Learn more about JWT tokens and how they work on Auth0 website.
Copy the generated JWT token and add it to
.env.local file. We are now all set. Let’s go ahead and run our application with
npm run dev command.
Creating our first chart
Let's create a chart to visualize our order counts for each day over a time period. Replace the contents of
pages/index.js with the following code.
Let's review the code. First of all, we are initializing the Cube.js API client with the following lines of code.
useEffect() hook we run a function called
loadData. Inside the
loadData function we call the
load function from
cubejsApi. This function queries Cube Cloud and returns the desired data based on the defined Cube schema.
Notice that we pass in an object as a parameter in the
load function. The shape of this object defines the type of data we are getting back.
We can generate this object from the Cube Playground. Let's head over to Cube Playground and execute a query. Select the
JSON Query tab as shown in the following image.
Notice, we also import a component named
LineChart from the
components/LineChart file. We will pass the data as props to this component to create the chart.
Let's create a new file
components/LineChart.js and add the following code.
Similarly, I will add a bar chart to visualize the order count by suppliers and a table for order count. The final version of
pages/index.js should be as follows.
Fetching dashboard data with SSR (Server Side Rendering)
Next.js provides the ability to make an API call on the server-side. You do this with
getServerSideProps function. You can learn more about it in the Next.js docs.
We can add the Cube API calls inside the
getServerSideProps function and fetch all the data necessary for our dashboard on the server-side. When the page loads, the client (browser) doesn’t need to make additional API requests.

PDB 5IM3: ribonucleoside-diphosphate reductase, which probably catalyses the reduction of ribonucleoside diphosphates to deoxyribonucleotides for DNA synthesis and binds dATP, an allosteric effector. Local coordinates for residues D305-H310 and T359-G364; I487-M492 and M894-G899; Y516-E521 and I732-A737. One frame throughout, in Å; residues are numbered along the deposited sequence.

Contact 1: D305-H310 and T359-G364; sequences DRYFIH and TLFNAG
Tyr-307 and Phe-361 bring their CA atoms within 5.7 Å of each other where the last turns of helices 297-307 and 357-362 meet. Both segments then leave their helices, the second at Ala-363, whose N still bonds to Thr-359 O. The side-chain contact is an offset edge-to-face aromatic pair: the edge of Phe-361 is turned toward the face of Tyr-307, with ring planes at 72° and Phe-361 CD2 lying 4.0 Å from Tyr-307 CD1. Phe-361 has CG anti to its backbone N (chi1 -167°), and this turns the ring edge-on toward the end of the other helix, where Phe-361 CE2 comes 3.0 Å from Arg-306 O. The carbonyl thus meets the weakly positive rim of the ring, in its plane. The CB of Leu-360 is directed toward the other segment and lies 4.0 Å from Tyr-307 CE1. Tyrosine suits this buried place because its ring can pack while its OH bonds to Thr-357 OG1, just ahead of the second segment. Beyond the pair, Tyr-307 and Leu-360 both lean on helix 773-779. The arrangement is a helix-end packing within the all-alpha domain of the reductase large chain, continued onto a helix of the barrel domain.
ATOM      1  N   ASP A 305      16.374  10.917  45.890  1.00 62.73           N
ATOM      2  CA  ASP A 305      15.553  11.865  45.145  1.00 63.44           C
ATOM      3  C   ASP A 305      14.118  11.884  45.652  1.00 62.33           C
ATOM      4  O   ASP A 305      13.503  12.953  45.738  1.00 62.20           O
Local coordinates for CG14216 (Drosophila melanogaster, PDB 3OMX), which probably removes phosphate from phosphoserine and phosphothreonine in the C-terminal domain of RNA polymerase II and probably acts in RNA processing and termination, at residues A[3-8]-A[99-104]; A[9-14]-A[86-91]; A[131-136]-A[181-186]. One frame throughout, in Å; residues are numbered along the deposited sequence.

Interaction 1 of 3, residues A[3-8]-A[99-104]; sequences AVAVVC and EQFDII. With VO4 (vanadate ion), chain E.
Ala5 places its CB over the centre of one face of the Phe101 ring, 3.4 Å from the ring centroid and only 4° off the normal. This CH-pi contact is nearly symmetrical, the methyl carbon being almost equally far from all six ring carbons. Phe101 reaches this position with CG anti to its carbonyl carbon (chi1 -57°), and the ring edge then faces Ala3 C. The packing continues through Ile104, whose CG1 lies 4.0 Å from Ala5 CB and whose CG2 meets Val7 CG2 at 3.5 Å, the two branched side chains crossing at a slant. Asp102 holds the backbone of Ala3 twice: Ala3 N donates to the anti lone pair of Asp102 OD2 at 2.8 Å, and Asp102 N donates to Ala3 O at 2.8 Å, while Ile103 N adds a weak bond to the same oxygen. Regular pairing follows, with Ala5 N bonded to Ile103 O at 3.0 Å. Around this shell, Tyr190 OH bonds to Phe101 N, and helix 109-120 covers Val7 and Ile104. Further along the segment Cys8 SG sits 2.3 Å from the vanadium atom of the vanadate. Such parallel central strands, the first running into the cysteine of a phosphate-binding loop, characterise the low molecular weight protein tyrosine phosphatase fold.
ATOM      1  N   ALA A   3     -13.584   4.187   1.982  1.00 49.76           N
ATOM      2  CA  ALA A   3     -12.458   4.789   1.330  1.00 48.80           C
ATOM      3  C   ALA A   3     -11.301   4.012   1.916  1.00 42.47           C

Let’s create a new page to
pages/ssr-example.js and add the following code.
The key difference is that we put all the API calls inside the
getServerSideProps function. Then we pass the data to our page component as props.
When is SSR useful?
Server-side rendered applications load faster on the client-side as they make all API calls on the server-side. This may not be noticeable in fast network but you can clearly notice the difference in a slow network.
Following is a screenshot of client side rendering in a 3G network. Notice it makes 2 API calls and roughly takes about 5 seconds to load the page.
Now, compare this to the SSR version. The SSR version will make one API call as it rendered all data in the server side. It makes one call and it takes about 2 seconds.
Next.js also caches data so the performance can be optimized more.
If you are expecting a lot of data for your dashboard and want to improve user experience regardless of the client’s network speed, then SSR is the way to go.
Where to go from here?
In this tutorial, we build a simple metrics dashboard using Cube and Next.js. Cube comes with tons of features for data analytics and visualization. One of the best places to learn about these features is Cube's official documentation page.
The complete source code for this tutorial is available in this GitHub repo.
Check out our tutorials and blog for more sample apps and blog posts like this one.
And join us on Slack! It is a great place to get help and stay up to date.